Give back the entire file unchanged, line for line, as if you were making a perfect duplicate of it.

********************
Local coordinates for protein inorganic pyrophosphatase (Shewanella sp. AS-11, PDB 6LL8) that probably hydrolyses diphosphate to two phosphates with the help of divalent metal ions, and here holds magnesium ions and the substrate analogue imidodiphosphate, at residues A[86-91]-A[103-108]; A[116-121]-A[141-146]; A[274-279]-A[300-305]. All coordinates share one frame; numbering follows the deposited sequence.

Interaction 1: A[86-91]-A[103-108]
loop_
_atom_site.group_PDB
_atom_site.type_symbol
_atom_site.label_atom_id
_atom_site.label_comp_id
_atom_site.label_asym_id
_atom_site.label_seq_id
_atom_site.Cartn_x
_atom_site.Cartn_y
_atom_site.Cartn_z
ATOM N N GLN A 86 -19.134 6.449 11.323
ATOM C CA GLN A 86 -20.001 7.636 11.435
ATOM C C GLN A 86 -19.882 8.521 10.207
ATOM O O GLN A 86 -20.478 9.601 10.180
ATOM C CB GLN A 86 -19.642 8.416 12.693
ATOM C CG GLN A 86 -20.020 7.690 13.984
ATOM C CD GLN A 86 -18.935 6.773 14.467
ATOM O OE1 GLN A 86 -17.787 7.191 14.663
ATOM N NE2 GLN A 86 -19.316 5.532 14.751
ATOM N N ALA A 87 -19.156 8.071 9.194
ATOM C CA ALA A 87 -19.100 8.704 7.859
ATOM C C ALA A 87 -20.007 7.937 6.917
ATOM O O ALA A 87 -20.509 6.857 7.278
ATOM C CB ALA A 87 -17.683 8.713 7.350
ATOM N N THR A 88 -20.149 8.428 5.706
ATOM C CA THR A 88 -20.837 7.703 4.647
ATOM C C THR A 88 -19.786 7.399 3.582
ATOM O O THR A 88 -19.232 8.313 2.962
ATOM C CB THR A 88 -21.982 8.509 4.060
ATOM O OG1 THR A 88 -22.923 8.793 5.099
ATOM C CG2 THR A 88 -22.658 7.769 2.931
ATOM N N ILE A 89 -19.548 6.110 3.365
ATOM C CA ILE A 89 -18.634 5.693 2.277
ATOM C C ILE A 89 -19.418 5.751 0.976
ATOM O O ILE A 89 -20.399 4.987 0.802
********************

Local coordinates for protein inorganic pyrophosphatase (Shewanella sp. AS-11, PDB 6LL8) that probably hydrolyses diphosphate to two phosphates with the help of divalent metal ions, and here holds magnesium ions and the substrate analogue imidodiphosphate, at residues A[86-91]-A[103-108]; A[116-121]-A[141-146]; A[274-279]-A[300-305]. All coordinates share one frame; numbering follows the deposited sequence.

Interaction 1: A[86-91]-A[103-108]
loop_
_atom_site.group_PDB
_atom_site.type_symbol
_atom_site.label_atom_id
_atom_site.label_comp_id
_atom_site.label_asym_id
_atom_site.label_seq_id
_atom_site.Cartn_x
_atom_site.Cartn_y
_atom_site.Cartn_z
ATOM N N GLN A 86 -19.134 6.449 11.323
ATOM C CA GLN A 86 -20.001 7.636 11.435
ATOM C C GLN A 86 -19.882 8.521 10.207
ATOM O O GLN A 86 -20.478 9.601 10.180
ATOM C CB GLN A 86 -19.642 8.416 12.693
ATOM C CG GLN A 86 -20.020 7.690 13.984
ATOM C CD GLN A 86 -18.935 6.773 14.467
ATOM O OE1 GLN A 86 -17.787 7.191 14.663
ATOM N NE2 GLN A 86 -19.316 5.532 14.751
ATOM N N ALA A 87 -19.156 8.071 9.194
ATOM C CA ALA A 87 -19.100 8.704 7.859
ATOM C C ALA A 87 -20.007 7.937 6.917
ATOM O O ALA A 87 -20.509 6.857 7.278
ATOM C CB ALA A 87 -17.683 8.713 7.350
ATOM N N THR A 88 -20.149 8.428 5.706
ATOM C CA THR A 88 -20.837 7.703 4.647
ATOM C C THR A 88 -19.786 7.399 3.582
ATOM O O THR A 88 -19.232 8.313 2.962
ATOM C CB THR A 88 -21.982 8.509 4.060
ATOM O OG1 THR A 88 -22.923 8.793 5.099
ATOM C CG2 THR A 88 -22.658 7.769 2.931
ATOM N N ILE A 89 -19.548 6.110 3.365
ATOM C CA ILE A 89 -18.634 5.693 2.277
ATOM C C ILE A 89 -19.418 5.751 0.976
ATOM O O ILE A 89 -20.399 4.987 0.802